A person familiar with the situation, and who spoke on the condition of anonymity, said that the participant had been enrolled in a Phase 2/3 trial based in the United Kingdom. The individual also said that a volunteer in the U.K. trial had been found to have transverse myelitis, an inflammatory syndrome that affects the spinal cord and is often sparked by viral infections. However, the timing of this diagnosis, and whether it was directly linked to AstraZeneca’s vaccine, is unclear.
It is the second time that administration of the vaccine has been paused in the UK, according to two people who took part in the study and to information sheets uploaded to a clinical trial registry. Previously, a participant developed symptoms of transverse myelitis, an inflammation of the spinal cord which is often sparked by viral infections, according to an information sheet given to trial participants dated 12 July. After a safety review, the trial resumed. The individual was diagnosed with an “unrelated neurological illness”.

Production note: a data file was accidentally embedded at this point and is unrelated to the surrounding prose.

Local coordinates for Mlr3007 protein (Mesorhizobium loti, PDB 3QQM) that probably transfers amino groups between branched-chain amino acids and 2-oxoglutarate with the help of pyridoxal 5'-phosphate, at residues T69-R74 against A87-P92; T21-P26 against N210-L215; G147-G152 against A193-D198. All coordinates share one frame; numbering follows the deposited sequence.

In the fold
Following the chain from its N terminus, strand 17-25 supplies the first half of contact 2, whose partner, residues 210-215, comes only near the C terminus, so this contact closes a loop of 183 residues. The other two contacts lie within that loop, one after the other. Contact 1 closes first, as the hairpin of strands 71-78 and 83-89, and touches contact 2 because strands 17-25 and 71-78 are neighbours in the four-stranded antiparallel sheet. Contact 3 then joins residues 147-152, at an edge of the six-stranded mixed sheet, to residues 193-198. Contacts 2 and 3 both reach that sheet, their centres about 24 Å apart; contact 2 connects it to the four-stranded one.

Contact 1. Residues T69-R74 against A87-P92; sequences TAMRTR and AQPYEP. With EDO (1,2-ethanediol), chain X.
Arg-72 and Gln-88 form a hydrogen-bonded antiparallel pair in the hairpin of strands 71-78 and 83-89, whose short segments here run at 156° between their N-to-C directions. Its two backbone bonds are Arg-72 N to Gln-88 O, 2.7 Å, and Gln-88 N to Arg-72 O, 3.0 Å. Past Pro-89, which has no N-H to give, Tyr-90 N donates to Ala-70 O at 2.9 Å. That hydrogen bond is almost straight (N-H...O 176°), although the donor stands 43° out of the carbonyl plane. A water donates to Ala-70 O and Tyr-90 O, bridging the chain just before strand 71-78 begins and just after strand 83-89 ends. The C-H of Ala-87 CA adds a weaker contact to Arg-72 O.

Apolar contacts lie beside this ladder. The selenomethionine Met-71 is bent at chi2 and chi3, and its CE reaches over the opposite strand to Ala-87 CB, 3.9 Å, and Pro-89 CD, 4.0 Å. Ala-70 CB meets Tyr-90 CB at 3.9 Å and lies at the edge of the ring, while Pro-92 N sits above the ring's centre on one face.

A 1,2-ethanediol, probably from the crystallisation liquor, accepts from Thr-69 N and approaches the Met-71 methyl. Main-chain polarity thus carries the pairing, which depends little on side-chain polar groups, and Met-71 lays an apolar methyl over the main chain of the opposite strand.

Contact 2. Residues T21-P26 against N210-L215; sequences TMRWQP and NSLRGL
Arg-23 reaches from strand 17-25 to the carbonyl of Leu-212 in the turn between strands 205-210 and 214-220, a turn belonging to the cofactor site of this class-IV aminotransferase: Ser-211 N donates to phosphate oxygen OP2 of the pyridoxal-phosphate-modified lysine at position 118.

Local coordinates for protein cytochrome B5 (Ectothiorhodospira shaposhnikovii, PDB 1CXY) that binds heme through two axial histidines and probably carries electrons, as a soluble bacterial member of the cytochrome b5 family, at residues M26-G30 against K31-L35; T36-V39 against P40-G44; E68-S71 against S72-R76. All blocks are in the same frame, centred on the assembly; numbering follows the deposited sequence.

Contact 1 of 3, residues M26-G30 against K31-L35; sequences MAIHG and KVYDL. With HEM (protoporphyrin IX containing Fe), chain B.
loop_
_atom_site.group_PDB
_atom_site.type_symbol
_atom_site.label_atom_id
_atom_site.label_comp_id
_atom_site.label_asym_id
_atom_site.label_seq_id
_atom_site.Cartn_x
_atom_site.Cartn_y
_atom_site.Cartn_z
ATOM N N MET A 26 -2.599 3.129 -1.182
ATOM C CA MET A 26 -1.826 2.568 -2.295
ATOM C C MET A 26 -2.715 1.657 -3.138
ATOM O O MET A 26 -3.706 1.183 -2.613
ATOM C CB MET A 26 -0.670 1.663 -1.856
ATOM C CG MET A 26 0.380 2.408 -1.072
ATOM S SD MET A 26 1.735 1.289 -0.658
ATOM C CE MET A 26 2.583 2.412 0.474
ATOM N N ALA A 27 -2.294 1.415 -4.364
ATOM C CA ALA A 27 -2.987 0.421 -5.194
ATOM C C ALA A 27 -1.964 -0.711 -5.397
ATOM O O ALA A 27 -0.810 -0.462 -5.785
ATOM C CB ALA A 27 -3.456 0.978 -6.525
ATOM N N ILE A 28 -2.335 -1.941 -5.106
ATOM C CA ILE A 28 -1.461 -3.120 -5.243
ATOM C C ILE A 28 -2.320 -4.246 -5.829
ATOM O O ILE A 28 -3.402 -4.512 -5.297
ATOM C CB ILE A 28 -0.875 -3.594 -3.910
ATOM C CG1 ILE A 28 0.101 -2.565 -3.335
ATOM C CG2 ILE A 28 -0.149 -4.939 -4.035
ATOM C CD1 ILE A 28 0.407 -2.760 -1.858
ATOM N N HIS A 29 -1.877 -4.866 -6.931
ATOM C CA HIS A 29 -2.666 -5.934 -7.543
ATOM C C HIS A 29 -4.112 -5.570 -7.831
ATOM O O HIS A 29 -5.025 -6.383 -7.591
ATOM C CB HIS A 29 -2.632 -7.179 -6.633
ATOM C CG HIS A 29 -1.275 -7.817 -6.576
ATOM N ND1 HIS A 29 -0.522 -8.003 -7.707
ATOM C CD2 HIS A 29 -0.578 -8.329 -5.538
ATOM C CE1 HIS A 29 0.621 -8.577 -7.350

So myelitis caused the first “pause.” Is the Times claiming that myelitis also caused this new, second pause? Because that would be an “uh oh” moment and might cause researchers to revisit their assessment that the first myelitis case was unrelated to the vaccine. Or is the current pause due to some other disease, one which might reasonably be explained as unconnected? A lot rests on the answer. A doctor who advises the FDA told NBC that study pauses due to suspicions of serious side effects are “uncommon, but not unheard of,” and expects that we’ll know the cause in a few days.